This lecture was delivered on February 8, 1957. On November 8, 1957 Heinlein mailed the manuscript of Have Space Suit Will Travel to his agent Lurton Blassingame, for delivery to Scribner's (Grumbles from the Grave, pp. 79-80, letter of November 8, 1957). Given that six months after delivering this speech, Heinlein wrote this book in three weeks (August 10-30, 1957), one could be justified in positing a connection between this discussion of space suits in lecture followed by this discussion of space suits in fiction. He had already researched the topic and so had little more to do in this regard.

Kip's dominating problem, however, is financial:

Seven dollars out of every ten I had earned was sitting in the money basket.

But it wasn't enough.

I realized glumly that I was going to have to sell Oscar to get through the first semester. But how would I get through the rest of the year? Joe Valiant the all-American boy always shows up on the campus with fifty cents and a heart of gold, then in the last chapter is tapped for Skull-and-Bones and has money in the bank. But I wasn't Joe Valiant, not by eight decimal places.

Have Space Suit Will Travel, p. 37

Before you start having slavery fantasies, "Oscar" is the space suit. The work seems to have bonded Kip enough for him to name it.

On the other hand, why would Kip want to go to Yale and get pestered by CIA recruiters, Poppy Bush, or Blackford Oakes William F. Buckley? (Skull-and-Bones is a famous Yale social club. We'll put down under the category of unanticipated social developments the gay reputation that Yale has gained of late.)

So, Kip reconciles himself to doing the sensible thing to get money for college, by sending the suit off for salvage for the $500. (It later comes out that Certain People decided to keep their traps shut so they could watch Kip suffer and sweat when help was on tap.) But as a parting gesture Kip goes out for one last spacesuited excursion. (One time he went to dinner suited up, all unknowing, and his parents stifled themselves until he finally did something where it would become apparent [p. 33].) He has everything in this trip as realistic as possible, for example broadcasting on the genuine spacesuit radio band to his genuine spacesuit radio. Then the first doll opens up.


The alien encounters that are a commonplace of today's tabloid newspapers and television seem dreadfully prosaic, being either lab work or means for the delivery of vaporish topical scoldings (during the fifties it was warnings against nuclear testing, now it's warnings about ozone). Kip's close encounter of the third (or, given current revisions and expansions of standards, "fifth") kind is a little more interesting:

A spaceship almost landed on me. . . . I said "space ship," not "rocket ship". It made no noise but a whoosh and there weren't any flaming jets it seemed to move by clean living and righteous thoughts. . . . [An airlock opened.] Light poured through the door; two figures spilled out and started to run. One moved like a cat . . . then suddenly collapsed just a gasping sound, "Eeeah!" and clunk.

You can tell the sound of pain. I ran to the spot at a lumbering dogtrot, leaned over and tried to see what was wrong, tilting my helmet to bring the beam of my headlight onto the ground.

A bug-eyed monster

That's not fair but it was my first thought. I couldn't believe it and would have pinched myself except that it isn't practical when suited up.

An unprejudiced mind (which mine wasn't) would have said that this monster was rather pretty. It was small, not more than half my size, and its curves were graceful, not as a girl is but more like a leopard, although it wasn't shaped like either one. I couldn't grasp its shape I didn't have any pattern to fit it to; it wouldn't add up.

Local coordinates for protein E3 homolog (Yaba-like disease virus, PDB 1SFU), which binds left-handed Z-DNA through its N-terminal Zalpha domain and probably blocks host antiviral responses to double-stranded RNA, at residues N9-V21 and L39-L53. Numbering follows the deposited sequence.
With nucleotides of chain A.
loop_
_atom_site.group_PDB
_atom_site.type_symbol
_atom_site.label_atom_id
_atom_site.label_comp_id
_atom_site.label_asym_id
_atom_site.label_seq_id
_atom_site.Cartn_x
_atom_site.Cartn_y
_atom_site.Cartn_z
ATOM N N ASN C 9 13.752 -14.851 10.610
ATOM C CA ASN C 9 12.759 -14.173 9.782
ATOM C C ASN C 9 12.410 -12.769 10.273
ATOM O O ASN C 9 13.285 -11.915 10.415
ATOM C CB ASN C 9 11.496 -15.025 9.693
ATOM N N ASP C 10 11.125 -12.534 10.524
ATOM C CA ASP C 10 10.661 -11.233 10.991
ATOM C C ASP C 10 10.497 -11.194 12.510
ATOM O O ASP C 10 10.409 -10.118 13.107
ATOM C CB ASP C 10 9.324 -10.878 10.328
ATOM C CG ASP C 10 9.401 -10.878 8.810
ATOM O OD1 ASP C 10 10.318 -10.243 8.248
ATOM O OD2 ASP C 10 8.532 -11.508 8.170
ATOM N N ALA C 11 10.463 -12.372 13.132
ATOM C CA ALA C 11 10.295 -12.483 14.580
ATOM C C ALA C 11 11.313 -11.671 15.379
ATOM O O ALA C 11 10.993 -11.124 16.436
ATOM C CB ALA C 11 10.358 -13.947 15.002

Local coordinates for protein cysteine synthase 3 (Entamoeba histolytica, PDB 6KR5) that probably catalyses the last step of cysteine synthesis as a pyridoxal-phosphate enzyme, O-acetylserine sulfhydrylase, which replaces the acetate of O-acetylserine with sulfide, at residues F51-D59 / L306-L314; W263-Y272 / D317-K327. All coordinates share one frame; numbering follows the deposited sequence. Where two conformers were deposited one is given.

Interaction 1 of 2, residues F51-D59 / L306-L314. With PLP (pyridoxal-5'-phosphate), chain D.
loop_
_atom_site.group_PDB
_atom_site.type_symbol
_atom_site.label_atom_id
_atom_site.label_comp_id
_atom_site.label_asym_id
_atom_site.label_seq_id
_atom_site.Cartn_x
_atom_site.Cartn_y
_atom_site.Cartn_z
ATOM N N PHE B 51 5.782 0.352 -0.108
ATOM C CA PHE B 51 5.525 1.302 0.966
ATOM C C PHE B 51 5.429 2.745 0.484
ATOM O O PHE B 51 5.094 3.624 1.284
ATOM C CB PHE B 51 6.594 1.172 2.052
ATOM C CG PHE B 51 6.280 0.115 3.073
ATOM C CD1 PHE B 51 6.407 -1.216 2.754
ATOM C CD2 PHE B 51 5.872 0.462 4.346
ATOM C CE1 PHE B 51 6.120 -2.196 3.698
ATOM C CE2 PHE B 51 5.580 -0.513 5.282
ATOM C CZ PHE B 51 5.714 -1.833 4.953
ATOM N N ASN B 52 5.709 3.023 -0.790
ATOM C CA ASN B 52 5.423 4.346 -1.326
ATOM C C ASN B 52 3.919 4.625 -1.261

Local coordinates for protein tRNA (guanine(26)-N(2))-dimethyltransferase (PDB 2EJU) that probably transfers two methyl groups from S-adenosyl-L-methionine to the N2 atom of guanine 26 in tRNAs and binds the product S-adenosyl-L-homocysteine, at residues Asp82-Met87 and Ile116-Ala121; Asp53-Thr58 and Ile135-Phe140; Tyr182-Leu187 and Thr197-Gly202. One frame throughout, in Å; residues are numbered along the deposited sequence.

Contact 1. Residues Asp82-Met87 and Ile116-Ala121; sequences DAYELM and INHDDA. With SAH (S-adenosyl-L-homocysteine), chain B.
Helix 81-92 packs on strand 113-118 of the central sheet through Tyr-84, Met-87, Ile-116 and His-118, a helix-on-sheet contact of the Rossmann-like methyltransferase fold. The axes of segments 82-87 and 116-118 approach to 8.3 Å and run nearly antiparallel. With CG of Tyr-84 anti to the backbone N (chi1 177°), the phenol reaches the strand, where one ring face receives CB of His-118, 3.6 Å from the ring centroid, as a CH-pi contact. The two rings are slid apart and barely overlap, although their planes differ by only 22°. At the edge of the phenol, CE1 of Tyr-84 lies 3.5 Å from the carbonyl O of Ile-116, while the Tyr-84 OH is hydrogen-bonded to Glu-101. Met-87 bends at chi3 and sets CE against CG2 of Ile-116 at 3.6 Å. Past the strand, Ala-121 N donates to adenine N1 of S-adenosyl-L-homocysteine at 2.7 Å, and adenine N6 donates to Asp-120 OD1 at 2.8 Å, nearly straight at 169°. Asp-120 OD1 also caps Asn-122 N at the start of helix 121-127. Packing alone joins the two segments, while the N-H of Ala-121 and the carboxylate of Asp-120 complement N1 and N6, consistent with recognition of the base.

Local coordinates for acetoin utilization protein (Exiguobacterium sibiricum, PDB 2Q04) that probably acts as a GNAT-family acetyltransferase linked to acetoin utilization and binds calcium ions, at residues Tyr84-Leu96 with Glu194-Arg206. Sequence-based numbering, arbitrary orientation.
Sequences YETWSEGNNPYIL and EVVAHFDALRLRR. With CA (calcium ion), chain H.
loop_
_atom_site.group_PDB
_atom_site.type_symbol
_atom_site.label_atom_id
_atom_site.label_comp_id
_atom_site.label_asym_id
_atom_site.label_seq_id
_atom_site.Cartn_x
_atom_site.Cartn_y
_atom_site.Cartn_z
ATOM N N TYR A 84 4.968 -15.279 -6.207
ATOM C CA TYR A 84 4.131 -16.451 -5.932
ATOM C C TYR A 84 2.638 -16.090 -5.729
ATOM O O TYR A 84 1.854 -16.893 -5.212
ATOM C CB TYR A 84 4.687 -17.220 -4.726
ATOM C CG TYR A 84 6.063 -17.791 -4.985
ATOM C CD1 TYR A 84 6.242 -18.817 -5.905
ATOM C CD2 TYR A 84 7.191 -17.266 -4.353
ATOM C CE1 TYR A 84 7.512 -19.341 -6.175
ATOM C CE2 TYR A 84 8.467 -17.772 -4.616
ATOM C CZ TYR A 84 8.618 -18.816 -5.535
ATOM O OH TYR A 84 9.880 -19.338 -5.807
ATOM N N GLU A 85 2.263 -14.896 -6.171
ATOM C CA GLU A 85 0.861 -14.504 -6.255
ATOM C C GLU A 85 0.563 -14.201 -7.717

Have Space Suit Will Travel, pp. 42-4

And before he gets the time to add up, his new experiences multiply. He had been confused enough when he started calling his rebroadcasting space-frequency station "Peewee" and another "Peewee" responded. Before he has had time to assimilate that experience or the one above, he abruptly and mysteriously passes out.

Only to awaken, shelled and limp, in a little room with Peewee. "I said to myself, Kip old pal, walk slowly to the nearest hospital and give yourself up. When a radio rig you wired yourself starts looking like a little girl with a rag doll, you've flipped." [p. 45] Peewee is not the ordinary little ten year old girl with a rag doll that she seems on first view to Kip to be, as we will see time and again. Indeed, she was with the exotic undescribed alien [talk about turning your weaknesses into strengths; since Heinlein was not all that good at visual description, he made a point of how alien things are not readily describable] and in fact the alien's hands, so to speak, having piloted that space ship that nearly turned Kip into canned ham (expensively canned, too), in just the first of many examples of resourcefulness rare in those twice her age. (She pickily says she's eleven, going on twelve; in light of such an apt bit of description of the ways someone that age would act, one wonders about Heinlein's other examples of less-than-observant characterization of the female of the species.)

Well, the other aliens who were after Peewee were really after her father, Professor Reisfield of the Institute for Advanced Study at Princeton. (It was supposed to provide a place where the example of Einstein could be imitated by observation to generate more such genius. The one case of Bernard Lewis really doesn't validate the experiment.) Daddy had, on a lark, once filled out a reservation for a moon trip (just like that B-movie actor Ronald Reagan). When moon trips became reality, Daddy was too busy to go, synthesizing random events of curious nature even when he won an all-expense trip to the Moon!!! From someone other than Skyway Soap, I add. So Peewee pestered her parents into sending her instead. At which point she ran into the aliens and their lackeys, who had been after her father but thought an offspring might give them blackmail leverage.